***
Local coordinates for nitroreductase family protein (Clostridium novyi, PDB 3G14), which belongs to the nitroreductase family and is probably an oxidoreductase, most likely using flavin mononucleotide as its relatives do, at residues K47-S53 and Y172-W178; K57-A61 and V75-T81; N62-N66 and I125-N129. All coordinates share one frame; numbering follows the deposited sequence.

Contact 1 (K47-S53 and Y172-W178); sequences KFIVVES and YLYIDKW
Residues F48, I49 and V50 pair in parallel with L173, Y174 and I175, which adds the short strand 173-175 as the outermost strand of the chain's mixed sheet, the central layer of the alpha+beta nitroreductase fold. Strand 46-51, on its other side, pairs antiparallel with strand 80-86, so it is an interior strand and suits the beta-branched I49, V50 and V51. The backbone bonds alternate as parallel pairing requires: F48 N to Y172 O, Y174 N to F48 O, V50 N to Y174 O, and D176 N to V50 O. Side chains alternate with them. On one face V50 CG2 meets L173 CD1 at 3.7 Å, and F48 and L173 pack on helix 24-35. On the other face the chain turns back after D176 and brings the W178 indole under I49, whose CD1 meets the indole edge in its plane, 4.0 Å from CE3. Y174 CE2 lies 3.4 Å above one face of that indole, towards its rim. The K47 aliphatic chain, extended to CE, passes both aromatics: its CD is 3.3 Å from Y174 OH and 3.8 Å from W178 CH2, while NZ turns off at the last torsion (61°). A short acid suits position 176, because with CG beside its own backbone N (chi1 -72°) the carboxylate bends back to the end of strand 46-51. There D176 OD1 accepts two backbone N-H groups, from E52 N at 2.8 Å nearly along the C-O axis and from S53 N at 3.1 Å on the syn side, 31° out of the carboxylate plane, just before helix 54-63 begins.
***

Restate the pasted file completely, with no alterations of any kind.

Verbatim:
Local coordinates for nitroreductase family protein (Clostridium novyi, PDB 3G14), which belongs to the nitroreductase family and is probably an oxidoreductase, most likely using flavin mononucleotide as its relatives do, at residues K47-S53 and Y172-W178; K57-A61 and V75-T81; N62-N66 and I125-N129. All coordinates share one frame; numbering follows the deposited sequence.

Contact 1 (K47-S53 and Y172-W178); sequences KFIVVES and YLYIDKW
Residues F48, I49 and V50 pair in parallel with L173, Y174 and I175, which adds the short strand 173-175 as the outermost strand of the chain's mixed sheet, the central layer of the alpha+beta nitroreductase fold. Strand 46-51, on its other side, pairs antiparallel with strand 80-86, so it is an interior strand and suits the beta-branched I49, V50 and V51. The backbone bonds alternate as parallel pairing requires: F48 N to Y172 O, Y174 N to F48 O, V50 N to Y174 O, and D176 N to V50 O. Side chains alternate with them. On one face V50 CG2 meets L173 CD1 at 3.7 Å, and F48 and L173 pack on helix 24-35. On the other face the chain turns back after D176 and brings the W178 indole under I49, whose CD1 meets the indole edge in its plane, 4.0 Å from CE3. Y174 CE2 lies 3.4 Å above one face of that indole, towards its rim. The K47 aliphatic chain, extended to CE, passes both aromatics: its CD is 3.3 Å from Y174 OH and 3.8 Å from W178 CH2, while NZ turns off at the last torsion (61°). A short acid suits position 176, because with CG beside its own backbone N (chi1 -72°) the carboxylate bends back to the end of strand 46-51. There D176 OD1 accepts two backbone N-H groups, from E52 N at 2.8 Å nearly along the C-O axis and from S53 N at 3.1 Å on the syn side, 31° out of the carboxylate plane, just before helix 54-63 begins.